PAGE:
Breast cancer is a disease that has made me realise the importance of making healthier choices in life and taught me to appreciate the gift of life.

Whilst it can be hereditary, studies have shown that our lifestyle choices play a big role in the rise in statistics.

What are some of the challenges you have encountered?

Perception. In the formative years of JOHB, most of the volunteers and riders were Caucasian.

This led people to assume that it was an organisation of white women for white women.

This could not be further from the truth.

We are a Botswana-based NGO for Batswana.

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What is the biggest life lesson you have learnt whilst with a Journey of Hope?

Gratitude. I have connected with men and women from all corners of Botswana, during my teachings about breast cancer.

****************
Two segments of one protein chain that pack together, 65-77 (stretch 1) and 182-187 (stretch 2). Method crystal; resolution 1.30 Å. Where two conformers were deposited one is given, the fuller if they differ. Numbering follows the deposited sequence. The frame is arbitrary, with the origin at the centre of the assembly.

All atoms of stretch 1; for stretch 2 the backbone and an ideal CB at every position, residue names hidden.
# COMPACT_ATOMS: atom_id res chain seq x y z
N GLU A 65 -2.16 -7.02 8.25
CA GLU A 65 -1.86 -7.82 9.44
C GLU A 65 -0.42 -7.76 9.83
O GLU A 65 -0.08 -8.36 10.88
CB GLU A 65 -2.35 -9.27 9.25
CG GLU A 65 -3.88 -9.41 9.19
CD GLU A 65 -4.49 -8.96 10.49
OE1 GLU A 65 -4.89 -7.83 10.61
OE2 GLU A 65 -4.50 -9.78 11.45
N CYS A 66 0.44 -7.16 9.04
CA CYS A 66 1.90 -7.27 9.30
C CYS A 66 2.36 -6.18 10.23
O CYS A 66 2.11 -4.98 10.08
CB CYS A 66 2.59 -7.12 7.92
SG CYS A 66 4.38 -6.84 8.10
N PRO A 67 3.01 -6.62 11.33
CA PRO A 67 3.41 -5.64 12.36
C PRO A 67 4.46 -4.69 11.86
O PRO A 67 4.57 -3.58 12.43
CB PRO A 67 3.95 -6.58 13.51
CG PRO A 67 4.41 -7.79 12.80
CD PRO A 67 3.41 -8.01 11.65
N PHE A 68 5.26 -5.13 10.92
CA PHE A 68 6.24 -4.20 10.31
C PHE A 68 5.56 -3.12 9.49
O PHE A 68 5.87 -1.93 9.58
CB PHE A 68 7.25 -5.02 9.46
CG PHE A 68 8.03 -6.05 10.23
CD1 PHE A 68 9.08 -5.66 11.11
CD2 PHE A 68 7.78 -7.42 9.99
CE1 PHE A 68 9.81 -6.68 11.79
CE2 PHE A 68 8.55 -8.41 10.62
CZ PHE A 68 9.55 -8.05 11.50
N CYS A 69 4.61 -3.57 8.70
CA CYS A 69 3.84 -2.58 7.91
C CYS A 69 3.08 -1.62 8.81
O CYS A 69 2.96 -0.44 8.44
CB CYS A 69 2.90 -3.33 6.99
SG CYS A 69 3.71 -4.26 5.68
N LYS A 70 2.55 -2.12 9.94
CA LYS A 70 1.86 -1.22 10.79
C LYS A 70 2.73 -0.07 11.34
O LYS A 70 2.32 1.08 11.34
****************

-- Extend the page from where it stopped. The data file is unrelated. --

The hard part is losing some of them to breast cancer, because they delayed to get treatment.

So I have learnt to treasure every ‘thank you’ and to not take my own health for granted.

Delving deeper, breast cancer cases appear to be on the rise. Why do you think this is?

Yes, indeed. According to the recently released National Health Strategy, breast cancer and cervical cancer remain the leading causes of cancer deaths in Botswana.

Whilst genetics and age are known causes of breast cancer, it has now been classified as a non-communicable disease, because it is caused by our lifestyle choices.

SHARING IDEAS: Onica Lekuntwane conducting class

Name five vital health tips that should be followed by all.

  • Do not smoke
  • Exercise regularly
  • Cut down on eating processed foods